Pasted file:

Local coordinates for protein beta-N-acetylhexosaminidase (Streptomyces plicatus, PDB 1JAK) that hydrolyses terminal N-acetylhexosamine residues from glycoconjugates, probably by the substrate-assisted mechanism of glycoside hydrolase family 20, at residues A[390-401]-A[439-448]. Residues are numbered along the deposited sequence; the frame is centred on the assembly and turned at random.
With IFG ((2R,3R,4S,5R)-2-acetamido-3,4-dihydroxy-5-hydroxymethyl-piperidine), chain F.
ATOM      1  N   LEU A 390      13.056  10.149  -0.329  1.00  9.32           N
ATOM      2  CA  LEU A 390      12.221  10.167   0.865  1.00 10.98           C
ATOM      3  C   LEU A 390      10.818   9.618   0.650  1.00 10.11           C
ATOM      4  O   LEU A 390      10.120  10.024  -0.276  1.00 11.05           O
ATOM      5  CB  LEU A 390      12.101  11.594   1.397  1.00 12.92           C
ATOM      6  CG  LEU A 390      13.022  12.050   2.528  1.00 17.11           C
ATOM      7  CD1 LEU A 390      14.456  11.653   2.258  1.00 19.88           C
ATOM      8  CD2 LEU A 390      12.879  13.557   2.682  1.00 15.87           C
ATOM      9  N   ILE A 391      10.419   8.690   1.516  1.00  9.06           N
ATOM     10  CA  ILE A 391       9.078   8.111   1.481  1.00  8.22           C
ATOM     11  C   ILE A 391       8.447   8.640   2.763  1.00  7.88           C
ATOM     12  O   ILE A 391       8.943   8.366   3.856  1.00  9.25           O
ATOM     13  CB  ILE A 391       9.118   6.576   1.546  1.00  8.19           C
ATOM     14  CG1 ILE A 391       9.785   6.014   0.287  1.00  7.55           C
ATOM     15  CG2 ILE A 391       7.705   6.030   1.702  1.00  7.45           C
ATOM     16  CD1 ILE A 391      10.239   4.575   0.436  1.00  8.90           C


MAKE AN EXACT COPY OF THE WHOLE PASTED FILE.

Local coordinates for protein beta-N-acetylhexosaminidase (Streptomyces plicatus, PDB 1JAK) that hydrolyses terminal N-acetylhexosamine residues from glycoconjugates, probably by the substrate-assisted mechanism of glycoside hydrolase family 20, at residues A[390-401]-A[439-448]. Residues are numbered along the deposited sequence; the frame is centred on the assembly and turned at random.
With IFG ((2R,3R,4S,5R)-2-acetamido-3,4-dihydroxy-5-hydroxymethyl-piperidine), chain F.
ATOM      1  N   LEU A 390      13.056  10.149  -0.329  1.00  9.32           N
ATOM      2  CA  LEU A 390      12.221  10.167   0.865  1.00 10.98           C
ATOM      3  C   LEU A 390      10.818   9.618   0.650  1.00 10.11           C
ATOM      4  O   LEU A 390      10.120  10.024  -0.276  1.00 11.05           O
ATOM      5  CB  LEU A 390      12.101  11.594   1.397  1.00 12.92           C
ATOM      6  CG  LEU A 390      13.022  12.050   2.528  1.00 17.11           C
ATOM      7  CD1 LEU A 390      14.456  11.653   2.258  1.00 19.88           C
ATOM      8  CD2 LEU A 390      12.879  13.557   2.682  1.00 15.87           C
ATOM      9  N   ILE A 391      10.419   8.690   1.516  1.00  9.06           N
ATOM     10  CA  ILE A 391       9.078   8.111   1.481  1.00  8.22           C
ATOM     11  C   ILE A 391       8.447   8.640   2.763  1.00  7.88           C
ATOM     12  O   ILE A 391       8.943   8.366   3.856  1.00  9.25           O
ATOM     13  CB  ILE A 391       9.118   6.576   1.546  1.00  8.19           C
ATOM     14  CG1 ILE A 391       9.785   6.014   0.287  1.00  7.55           C
ATOM     15  CG2 ILE A 391       7.705   6.030   1.702  1.00  7.45           C
ATOM     16  CD1 ILE A 391      10.239   4.575   0.436  1.00  8.90           C